Sri Aurobindo was born in Calcutta on 15 August 1872 . At the age of seven he was sent to England where he attended St. Paul School, London, and then went on a Senior Classical Scholarship to King’s College, Cambridge.
An ardent reader from his school days, his favourite subjects were English and French literature and European history. He was a brilliant scholar in Greek and Latin. Intellectually gifted, he had a rare mastery over the English language. He had learned French from his childhood and had also learned enough German, Italian, and Spanish to study Goethe, Dante and Calderon in their original tongues.
In King’s College, he stood in the first class in the classical tripos. In the year 1890 he also passed the final examination for the Indian Civil Service. Not wishing to serve in the I.C.S. he disqualified himself by not attending the riding test.
Returning to India in 1893, Sri Aurobindo spent thirteen years in the Baroda state service as an administrator and a Professor. These were the years of self culture, of literary activity and of preparation for his future political work. During this period he made a deep study of the prevailing political condition of the country and steeped himself into the rich Indian cultural heritage. He mastered Sanskrit and learned also some other Indian languages: Bengali, Gujarati, Marathi, Hindi, and later, Tamil.
In 1906 Sri Aurobindo went to Bengal and openly joined India’s freedom movement. His daily newspaper, ‘Bande Mataram‘, quickly became the most powerful voice of Indian national movement.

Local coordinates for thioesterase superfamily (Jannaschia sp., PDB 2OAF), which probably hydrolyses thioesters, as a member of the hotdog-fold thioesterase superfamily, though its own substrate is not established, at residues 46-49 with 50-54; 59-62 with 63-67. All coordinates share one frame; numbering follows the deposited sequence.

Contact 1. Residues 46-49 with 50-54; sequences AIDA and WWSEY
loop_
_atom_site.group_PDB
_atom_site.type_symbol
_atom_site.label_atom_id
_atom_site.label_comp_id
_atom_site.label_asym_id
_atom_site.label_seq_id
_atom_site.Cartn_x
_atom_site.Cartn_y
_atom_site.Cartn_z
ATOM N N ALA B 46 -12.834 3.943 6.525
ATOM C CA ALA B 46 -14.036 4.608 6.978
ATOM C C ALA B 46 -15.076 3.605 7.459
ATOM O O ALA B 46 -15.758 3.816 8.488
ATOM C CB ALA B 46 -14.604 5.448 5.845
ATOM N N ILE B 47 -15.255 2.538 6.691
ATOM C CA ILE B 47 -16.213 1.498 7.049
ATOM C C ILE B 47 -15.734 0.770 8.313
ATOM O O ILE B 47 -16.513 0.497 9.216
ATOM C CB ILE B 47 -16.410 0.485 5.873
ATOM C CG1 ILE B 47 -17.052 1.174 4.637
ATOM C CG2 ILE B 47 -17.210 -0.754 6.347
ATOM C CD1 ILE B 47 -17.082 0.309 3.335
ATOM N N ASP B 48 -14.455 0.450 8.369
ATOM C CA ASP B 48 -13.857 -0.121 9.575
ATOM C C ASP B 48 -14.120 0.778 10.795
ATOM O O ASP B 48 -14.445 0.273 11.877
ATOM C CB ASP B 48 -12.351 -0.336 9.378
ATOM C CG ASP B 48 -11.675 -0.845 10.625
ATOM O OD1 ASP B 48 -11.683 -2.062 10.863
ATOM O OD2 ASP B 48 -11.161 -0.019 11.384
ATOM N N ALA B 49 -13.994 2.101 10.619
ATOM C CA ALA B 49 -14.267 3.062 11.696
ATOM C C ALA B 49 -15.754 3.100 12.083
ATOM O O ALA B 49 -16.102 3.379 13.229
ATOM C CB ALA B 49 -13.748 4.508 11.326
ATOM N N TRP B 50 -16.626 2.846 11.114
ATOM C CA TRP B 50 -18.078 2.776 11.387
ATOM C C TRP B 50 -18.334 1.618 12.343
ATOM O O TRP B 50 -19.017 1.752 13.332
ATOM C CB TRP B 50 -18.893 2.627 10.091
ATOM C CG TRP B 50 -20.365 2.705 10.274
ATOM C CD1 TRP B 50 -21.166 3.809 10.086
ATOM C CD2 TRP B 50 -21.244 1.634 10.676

In 1908 he was arrested in the Alipur conspiracy case and implicated by the doings of the revolutionary group led by his brother Barindra. During his one year under trial detention in jail he spent most his time in the practice of Yoga. This was the time when he had a series of decisive spiritual experiences which changed the course of his life. He carried on his revolutionary work till 1910 when in response to an inner call he retired from active politics and withdrew to Pondicherry for exclusive concentration on his spiritual practice.
In 1914, after four years of intense Yoga he launched a monthly philosophical review, ‘Arya‘, in which most his major works were serialized. These works embodied much of the inner knowledge that had come to him in his practice of yoga. Having gathered all the essential truth of past spiritual experiences, he worked for a more complete method of yoga that would transform human nature and divinise life. To this purpose he devoted the rest of his life.
Sri Aurobindo was a prolific poet in English, his range extending over romantic lyrics, sonnets, long narrative poems, dramatic poems and two epics.
Sri Aurobindo left his body on 5 December 1950.